Next week, the first major United Nations gathering on climate change since U.S. President Donald Trump withdrew from the Paris climate accord will take place in Bonn, Germany. Despite the White House decision, climate action is continuing around the world as other nations keep to their pledges and sub-national entities double theirs. Progress toward decarbonization is being driven by the real economy, which is decisively turning away from fossil fuels.
A clear example of this can be found here in Vietnam, where leaders of the Asia Pacific will soon meet at the APEC summit in Danang. We used to think of Vietnam as a country that would continue to burn coal for decades. That is no longer the case. The political leadership in this country understands that coal is yesterday’s fuel — it is dirty, severely detrimental to public health and becoming more expensive than solar and wind power. Like other countries in the region, including China and India, Vietnam is on the cusp of a clean energy revolution.
Meanwhile, the White House also intends to repeal the Clean Power Plan and a few other measures that are key to meeting the Paris pledge. I am often asked about the impact of Washington’s stance on climate change. My response is that a White House withdrawal from implementing the Paris accord does not mean a U.S. withdrawal.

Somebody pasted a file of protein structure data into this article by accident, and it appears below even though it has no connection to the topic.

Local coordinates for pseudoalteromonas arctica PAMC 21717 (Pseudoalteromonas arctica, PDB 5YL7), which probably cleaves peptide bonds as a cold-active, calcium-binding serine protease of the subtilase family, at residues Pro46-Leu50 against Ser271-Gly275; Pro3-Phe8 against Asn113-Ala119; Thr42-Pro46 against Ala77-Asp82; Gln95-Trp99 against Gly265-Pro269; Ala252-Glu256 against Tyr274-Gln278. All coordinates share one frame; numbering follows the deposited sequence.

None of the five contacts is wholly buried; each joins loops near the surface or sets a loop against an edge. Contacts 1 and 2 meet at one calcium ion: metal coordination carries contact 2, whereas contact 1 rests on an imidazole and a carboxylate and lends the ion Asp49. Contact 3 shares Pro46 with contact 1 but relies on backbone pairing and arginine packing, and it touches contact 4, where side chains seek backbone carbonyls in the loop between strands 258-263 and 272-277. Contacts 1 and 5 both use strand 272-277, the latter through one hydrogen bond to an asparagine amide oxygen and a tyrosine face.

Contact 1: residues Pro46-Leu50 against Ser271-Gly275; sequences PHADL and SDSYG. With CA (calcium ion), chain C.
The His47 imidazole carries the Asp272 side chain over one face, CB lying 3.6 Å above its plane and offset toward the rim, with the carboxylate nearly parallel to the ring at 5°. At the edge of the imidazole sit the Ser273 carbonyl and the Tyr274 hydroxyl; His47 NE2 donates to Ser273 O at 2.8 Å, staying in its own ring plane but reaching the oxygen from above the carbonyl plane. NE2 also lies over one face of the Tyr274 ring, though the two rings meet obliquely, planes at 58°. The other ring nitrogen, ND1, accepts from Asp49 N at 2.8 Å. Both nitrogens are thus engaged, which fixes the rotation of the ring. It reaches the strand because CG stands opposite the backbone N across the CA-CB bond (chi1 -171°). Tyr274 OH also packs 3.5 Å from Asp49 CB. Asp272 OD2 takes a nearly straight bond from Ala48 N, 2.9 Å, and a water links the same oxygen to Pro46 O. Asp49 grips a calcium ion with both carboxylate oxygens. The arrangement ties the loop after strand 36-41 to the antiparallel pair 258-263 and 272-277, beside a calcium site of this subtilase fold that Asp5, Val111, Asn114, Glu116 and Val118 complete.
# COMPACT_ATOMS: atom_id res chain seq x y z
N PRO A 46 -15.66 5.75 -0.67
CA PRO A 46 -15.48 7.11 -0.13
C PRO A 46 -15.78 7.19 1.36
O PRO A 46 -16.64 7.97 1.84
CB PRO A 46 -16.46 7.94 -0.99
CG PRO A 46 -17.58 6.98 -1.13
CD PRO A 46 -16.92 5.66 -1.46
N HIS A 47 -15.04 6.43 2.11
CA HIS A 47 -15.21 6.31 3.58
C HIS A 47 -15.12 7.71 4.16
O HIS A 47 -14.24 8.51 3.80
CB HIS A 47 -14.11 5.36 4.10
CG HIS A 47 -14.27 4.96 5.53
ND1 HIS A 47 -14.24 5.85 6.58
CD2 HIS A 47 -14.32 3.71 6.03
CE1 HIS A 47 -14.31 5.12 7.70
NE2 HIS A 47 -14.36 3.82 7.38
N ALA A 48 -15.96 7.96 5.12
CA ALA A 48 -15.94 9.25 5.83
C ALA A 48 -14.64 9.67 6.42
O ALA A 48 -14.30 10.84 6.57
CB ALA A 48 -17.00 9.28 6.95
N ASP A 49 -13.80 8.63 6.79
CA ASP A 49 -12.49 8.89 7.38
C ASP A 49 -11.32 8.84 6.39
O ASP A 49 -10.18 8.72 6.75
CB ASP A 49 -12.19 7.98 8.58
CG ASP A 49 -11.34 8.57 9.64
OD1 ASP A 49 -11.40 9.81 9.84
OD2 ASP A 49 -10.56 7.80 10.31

In fact, the White House declaration has only accelerated the determination of many American stakeholders to reach their climate goals. What we are seeing in the U.S. itself is quite a dramatic reaction in the other direction. By my last count, nine states, hundreds of cities and over 1,700 corporations in the U.S. have declared they will continue to implement policies and practices aimed at decarbonization consistent with the commitments of the Paris accord. They are saying, “We are still in” and moving forward regardless of what Washington does. With large states like California and New York leading the way on the transformation to an economy built on sustainable energy, we can expect significant progress even as the Trump administration pushes back.
The biggest story since the Paris accord was agreed in 2015 is that the shift toward renewable energy is happening faster than we thought possible just a few years ago. This year, for example, represents a turning point on the electrification of transport. Volvo announced it will make only electric or hybrid cars starting in 2019. General Motors will go “all electric,” with almost two dozen electric vehicle models scheduled to be released by 2023. Volkswagen will offer electric or hybrid versions of all of its 300 models, including Audi, Bentley and Bugatti, by 2025. Ford announced it will get on schedule to go electric, while BYD from China joined the race with zero-emission cars and buses.